Submitted articles cannot have been previously published elsewhere, either in whole or in part, in the form of either book chapters or journal papers. Neither can they be simultaneously submitted to other journals. Manuscripts previously published in scientific conference proceedings, preprint platforms, as preliminary versions or working papers, are considered unpublished for these purposes.
DADOS accepts the submission of manuscripts from different areas in the humanities conditioned upon their content being related to ongoing academic debates in the Social Sciences, particularly with the those in the fields of Political Science, Sociology, and International Relations.
Submitted manuscripts should necessarily focus on some of the following topics: 1) Democracy, elections, political parties, political institutions; 2) Economy, market, work, development and industry; 3) Social theory and social thought; 4) Political theory and political thought; 5) Inequalities, stratification, social class and education; 6) Collective action, social movements and unions; 7) Public policies, state capacities and management; 8) International relations, comparative politics and foreign policy; 9) Race, gender, migration and social identities; 10) Communication, media and social networks; 11) Culture; 12) City and urban issue; 13) Violence, crime, justice and human rights; 14) Political judicial and bureaucratic elites; 15) Science and Scientometrics 16) Climate, environment and rurality.
The manuscripts can be submitted in Portuguese, Spanish, English, and French, however they will only be published in Portuguese, Spanish and English. In the latter case, depending on the article’s content and the final decision of the Editorial Board, the publication can occur simultaneously in Portuguese/Spanish and English.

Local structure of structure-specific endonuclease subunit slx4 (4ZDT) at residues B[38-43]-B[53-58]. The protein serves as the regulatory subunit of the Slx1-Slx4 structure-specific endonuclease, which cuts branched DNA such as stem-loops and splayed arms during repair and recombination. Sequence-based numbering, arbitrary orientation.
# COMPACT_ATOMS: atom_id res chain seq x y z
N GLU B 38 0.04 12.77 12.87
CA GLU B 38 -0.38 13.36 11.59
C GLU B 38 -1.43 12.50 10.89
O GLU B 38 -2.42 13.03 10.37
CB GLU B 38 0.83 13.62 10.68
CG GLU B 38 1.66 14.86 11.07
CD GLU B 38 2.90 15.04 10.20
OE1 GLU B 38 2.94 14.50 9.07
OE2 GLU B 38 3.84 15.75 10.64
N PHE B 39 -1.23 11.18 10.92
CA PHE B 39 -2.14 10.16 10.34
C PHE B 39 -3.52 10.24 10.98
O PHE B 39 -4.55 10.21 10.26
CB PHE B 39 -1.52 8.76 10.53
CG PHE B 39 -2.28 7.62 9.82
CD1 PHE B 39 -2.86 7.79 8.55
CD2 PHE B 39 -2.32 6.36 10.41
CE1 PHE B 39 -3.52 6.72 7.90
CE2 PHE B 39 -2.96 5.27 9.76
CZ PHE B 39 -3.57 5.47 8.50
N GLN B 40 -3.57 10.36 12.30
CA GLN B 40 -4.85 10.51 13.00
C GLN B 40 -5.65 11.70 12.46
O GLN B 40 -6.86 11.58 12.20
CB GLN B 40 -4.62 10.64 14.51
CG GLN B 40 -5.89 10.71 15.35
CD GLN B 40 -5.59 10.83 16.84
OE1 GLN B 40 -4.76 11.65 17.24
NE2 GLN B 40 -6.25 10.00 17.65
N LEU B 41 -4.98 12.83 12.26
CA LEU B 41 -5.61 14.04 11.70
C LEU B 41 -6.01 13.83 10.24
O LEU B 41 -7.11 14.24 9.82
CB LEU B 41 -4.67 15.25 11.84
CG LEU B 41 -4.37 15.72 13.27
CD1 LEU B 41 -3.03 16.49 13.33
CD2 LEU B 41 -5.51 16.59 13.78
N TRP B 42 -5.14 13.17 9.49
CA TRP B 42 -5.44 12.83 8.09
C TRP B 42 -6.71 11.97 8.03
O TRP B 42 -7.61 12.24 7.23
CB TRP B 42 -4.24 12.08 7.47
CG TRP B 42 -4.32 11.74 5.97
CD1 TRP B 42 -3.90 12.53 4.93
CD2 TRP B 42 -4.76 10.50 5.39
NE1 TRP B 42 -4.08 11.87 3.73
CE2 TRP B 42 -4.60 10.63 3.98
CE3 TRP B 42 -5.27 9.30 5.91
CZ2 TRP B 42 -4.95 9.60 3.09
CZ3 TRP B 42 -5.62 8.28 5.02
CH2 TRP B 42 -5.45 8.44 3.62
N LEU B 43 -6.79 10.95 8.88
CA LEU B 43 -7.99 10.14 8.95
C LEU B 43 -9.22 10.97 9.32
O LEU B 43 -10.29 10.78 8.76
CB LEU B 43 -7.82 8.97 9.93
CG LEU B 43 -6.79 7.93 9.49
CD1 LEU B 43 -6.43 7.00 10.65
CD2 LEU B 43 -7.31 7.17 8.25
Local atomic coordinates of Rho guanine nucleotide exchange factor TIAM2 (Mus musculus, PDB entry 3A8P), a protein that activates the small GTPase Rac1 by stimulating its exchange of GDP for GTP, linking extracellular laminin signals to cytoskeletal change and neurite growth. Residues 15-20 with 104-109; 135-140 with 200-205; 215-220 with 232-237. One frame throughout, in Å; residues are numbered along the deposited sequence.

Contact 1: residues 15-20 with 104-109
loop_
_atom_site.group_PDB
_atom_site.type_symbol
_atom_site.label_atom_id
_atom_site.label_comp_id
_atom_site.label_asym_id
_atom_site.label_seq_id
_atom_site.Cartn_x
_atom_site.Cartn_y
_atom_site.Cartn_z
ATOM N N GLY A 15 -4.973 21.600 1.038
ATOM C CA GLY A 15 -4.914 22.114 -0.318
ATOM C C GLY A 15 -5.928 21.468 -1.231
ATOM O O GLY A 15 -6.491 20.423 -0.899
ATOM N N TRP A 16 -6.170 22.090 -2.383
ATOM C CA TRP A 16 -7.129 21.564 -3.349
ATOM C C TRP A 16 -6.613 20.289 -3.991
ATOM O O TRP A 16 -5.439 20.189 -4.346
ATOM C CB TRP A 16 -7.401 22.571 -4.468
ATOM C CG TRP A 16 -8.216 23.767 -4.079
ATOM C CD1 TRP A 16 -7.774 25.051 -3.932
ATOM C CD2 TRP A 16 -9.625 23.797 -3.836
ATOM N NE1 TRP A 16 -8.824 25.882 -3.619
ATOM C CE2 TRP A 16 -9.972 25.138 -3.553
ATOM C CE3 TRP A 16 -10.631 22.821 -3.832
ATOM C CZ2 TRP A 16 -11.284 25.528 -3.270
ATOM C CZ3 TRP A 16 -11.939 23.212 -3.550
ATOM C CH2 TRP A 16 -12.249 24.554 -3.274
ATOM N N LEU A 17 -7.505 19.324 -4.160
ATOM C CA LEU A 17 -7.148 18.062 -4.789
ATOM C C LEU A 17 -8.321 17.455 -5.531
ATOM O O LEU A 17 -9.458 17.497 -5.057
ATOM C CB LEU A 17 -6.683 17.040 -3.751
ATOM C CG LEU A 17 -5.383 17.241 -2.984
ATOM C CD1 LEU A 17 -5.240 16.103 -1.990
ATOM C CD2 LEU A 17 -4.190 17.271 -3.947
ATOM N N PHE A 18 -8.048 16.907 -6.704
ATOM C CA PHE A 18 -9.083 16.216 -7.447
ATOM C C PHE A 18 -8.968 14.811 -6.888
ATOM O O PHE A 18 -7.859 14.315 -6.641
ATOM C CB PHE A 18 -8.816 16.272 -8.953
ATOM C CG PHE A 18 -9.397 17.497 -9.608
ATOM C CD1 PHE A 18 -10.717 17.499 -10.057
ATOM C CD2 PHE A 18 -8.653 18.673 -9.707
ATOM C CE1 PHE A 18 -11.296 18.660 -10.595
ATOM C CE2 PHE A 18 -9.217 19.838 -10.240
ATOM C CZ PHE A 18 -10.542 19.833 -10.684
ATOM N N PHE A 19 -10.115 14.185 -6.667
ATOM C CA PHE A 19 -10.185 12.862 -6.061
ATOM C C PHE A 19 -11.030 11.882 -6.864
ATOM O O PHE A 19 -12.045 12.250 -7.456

Manuscript evaluation policy
The publication of articles is conditioned to the peer review of members of the journal’s Scientific Committees, of which there are three: an Editorial Board (comprising the editors of the journal and associate editors who convene periodically to take decisions, actively contributing in the editorial process and evaluation); the Scientific Board (constituted by leading experts in their respective fields in Brazil and abroad, whose function is to aid the Editorial Board) and the Consultative Board (comprised of ad hoc reviewers with proven expertise based in Brazil and abroad) which is responsible for aiding the editors in taking decisions concerning the received articles and thereby contributing to assure quality and scientific rigor.
Submissions go through a threefold evaluation filter. First the editor-in-chief and the secretary evaluate whether texts comply with the journal’s editorial and submission guidelines (below). Second associate editors and members of the editorial board decide whether papers suit the journal’s scope. Denied submissions ensue a letter to authors explaining the reasons why the paper was rejected. Accepted submissions are forwarded to reviewers selected amongst PhDs of renowned expertise in the field. After a double-blind review, the editor-in-chief makes a final decision with the aid of the advisory board and authors are informed by mail.
The letter containing the editor’s final decision may: i) accept the manuscript for publication either without or with revision requests, in which case authors must address requests and return the revised manuscript; ii) recommend significant revision requests and resubmission; iii) reject it. If authors choose to resubmit the manuscript, editors reserve the right to process a maximum of two reevaluations before making a final decision.
DADOS seeks to ensure gender and racial diversity in its issues as a way to recognize and help to oppose the gender and race inequalities in science in general and in scientific publications in particular. To this end, we take the authors’ self-reported gender and race as an occasional tiebreaker criterion in our peer review-based decisions.